Series: Black Hills Wolves
Book: Portrait of a Lone Wolf, Novella, #7
A mixed-blood Native American wolf-shifter, abandoned by a teenage mother and ignored by an absentee father, Rio Waya has never fit in or felt worthy of love. But when he comes home to the Black Hills, he realizes he wants a mate of his own.
Recovering from a cheating ex who started a new family behind her back, Sela López seeks escape to pull her life back together. As a documentary filmmaker and wildlife photographer, she rents a cabin in the Black Hills with plans to film the beleaguered wolf population. But she’s so busy looking through a camera lens she doesn’t see trouble coming.
Sparks fly as mutual fears and vulnerabilities surface when Sela and Rio meet. She can’t figure out why the mysterious Mr. Waya is so anxious about having a documentary made of the Black Hills Wolves. But when his secret is exposed, all hell breaks loose. Can Rio win Sela’s trust and soothe her fears about allowing a hunky wolf-shifter into her heart?
Following her nose through the front door, she was thrust into a honky-tonk time warp. Bars like this one didn’t exist in Los Angeles. The Den was cozy enough but appeared to have been decorated by a taxidermist in the late seventies and zealously preserved since. The shaggy heads of several unfortunate buffalo dominated the far wall. At the front door, two stuffed raccoons offered a mock greeting with outstretched paws. The chairs, booths, and even a few of the tables were covered in forest green vinyl. No doubt a sticky misery to come in contact with on a hot day.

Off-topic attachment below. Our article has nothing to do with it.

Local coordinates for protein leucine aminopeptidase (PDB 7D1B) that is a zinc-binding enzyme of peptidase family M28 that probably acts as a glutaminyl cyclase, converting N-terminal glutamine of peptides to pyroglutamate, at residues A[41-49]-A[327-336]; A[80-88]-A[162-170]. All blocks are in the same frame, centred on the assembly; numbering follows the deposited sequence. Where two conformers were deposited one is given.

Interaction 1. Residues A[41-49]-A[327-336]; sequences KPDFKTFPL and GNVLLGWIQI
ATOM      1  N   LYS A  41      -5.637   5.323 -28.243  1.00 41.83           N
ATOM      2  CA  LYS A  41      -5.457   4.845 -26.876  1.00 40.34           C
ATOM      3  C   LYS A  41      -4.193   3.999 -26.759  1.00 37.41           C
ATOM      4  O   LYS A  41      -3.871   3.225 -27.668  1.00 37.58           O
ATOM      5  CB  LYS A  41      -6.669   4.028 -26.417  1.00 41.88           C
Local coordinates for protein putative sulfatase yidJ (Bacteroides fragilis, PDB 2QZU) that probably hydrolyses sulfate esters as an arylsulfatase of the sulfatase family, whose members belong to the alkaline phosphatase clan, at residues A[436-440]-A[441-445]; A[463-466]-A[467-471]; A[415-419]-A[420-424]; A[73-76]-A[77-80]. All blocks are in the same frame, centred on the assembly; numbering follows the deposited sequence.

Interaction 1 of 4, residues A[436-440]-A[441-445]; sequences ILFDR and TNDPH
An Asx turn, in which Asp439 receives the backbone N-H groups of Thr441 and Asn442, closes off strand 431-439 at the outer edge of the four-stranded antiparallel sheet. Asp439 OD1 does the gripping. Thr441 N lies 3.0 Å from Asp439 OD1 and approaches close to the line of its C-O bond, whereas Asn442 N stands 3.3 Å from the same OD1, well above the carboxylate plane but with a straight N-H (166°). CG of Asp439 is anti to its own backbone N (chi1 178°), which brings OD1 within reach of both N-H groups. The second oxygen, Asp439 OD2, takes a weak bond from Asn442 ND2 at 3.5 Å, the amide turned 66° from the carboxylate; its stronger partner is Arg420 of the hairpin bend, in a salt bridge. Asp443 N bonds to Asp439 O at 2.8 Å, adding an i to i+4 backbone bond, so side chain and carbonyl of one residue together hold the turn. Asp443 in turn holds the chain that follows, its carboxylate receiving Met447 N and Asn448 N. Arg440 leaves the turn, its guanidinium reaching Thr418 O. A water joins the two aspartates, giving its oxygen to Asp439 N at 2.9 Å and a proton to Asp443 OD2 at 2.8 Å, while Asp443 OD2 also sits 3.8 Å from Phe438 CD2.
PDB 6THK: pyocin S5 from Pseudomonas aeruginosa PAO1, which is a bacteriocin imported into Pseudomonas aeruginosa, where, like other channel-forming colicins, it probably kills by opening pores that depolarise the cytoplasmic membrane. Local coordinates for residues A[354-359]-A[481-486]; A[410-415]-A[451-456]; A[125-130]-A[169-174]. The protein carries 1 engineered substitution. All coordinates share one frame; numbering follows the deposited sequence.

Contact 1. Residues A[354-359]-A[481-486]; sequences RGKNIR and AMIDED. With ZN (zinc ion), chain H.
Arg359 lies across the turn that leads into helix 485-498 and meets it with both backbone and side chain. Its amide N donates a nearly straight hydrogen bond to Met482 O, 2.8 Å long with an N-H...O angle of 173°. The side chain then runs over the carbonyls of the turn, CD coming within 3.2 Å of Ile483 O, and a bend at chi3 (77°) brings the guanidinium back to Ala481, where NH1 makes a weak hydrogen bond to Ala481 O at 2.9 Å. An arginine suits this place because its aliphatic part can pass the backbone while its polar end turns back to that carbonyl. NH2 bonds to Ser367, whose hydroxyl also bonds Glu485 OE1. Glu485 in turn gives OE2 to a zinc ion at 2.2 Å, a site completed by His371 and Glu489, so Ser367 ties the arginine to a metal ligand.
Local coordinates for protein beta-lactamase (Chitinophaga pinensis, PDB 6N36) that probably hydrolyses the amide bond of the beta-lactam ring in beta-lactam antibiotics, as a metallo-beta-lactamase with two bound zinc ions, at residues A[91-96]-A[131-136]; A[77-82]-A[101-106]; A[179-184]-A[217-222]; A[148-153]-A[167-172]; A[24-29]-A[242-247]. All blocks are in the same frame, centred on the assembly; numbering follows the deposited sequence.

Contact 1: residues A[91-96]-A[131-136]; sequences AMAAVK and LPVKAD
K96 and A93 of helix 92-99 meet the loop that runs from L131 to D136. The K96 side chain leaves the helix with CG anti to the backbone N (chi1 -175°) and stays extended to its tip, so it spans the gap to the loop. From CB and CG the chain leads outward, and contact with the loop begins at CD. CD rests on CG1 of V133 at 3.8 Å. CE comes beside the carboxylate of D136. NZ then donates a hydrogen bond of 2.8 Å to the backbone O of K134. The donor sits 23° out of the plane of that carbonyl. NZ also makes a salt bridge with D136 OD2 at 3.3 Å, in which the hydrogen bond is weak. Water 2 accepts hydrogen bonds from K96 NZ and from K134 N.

Movement caught her eye. A burly man with an inscrutable expression rose from behind a counter as if he was part of a magic act. He was tall with a barrel chest. A nappy brown sweater coupled with hunched posture lent him a distinctly bearlike appearance.
The dour gentleman focused on Sela with a frown. “Where did you come from?”
Steppenwolf’s “Born To Be Wild” was cranked to eleven. She had to shout to be heard, “Can I order some food to go?”
The saggy-faced Papa bear behind the counter appeared perturbed. “Fair warning, miss. The kitchen’s closed. Pretty sure we don’t have what you want.”
The explosive clack of a pool cue making hard contact with a ball nearly drowned her out. “Except for you, everything’s closed in this town!”
A few customers cast her a brief glance then looked away. The lucky bastards sat in front of pitchers of cold beer, towering hamburgers, paired with heaps of french fries or onion rings. Her stomach growled embarrassingly loud, but she doubted anyone could hear above the blaring music. “Something smells heavenly. Could I at least order onion rings to go?”
Bear man shook his head. “Sorry. No can do. Fryer’s turned off.”
“Really?” Digging through her purse, she wondered if this place would accept a credit card. “I’m willing to pay a little extra for the trouble.”
With a sullen pout, he rubbed a limp rag across the countertop. “After hours The Den ain’t open to the general public. Guess what? It’s after hours.”
“Oh, come on!” She sounded desperate.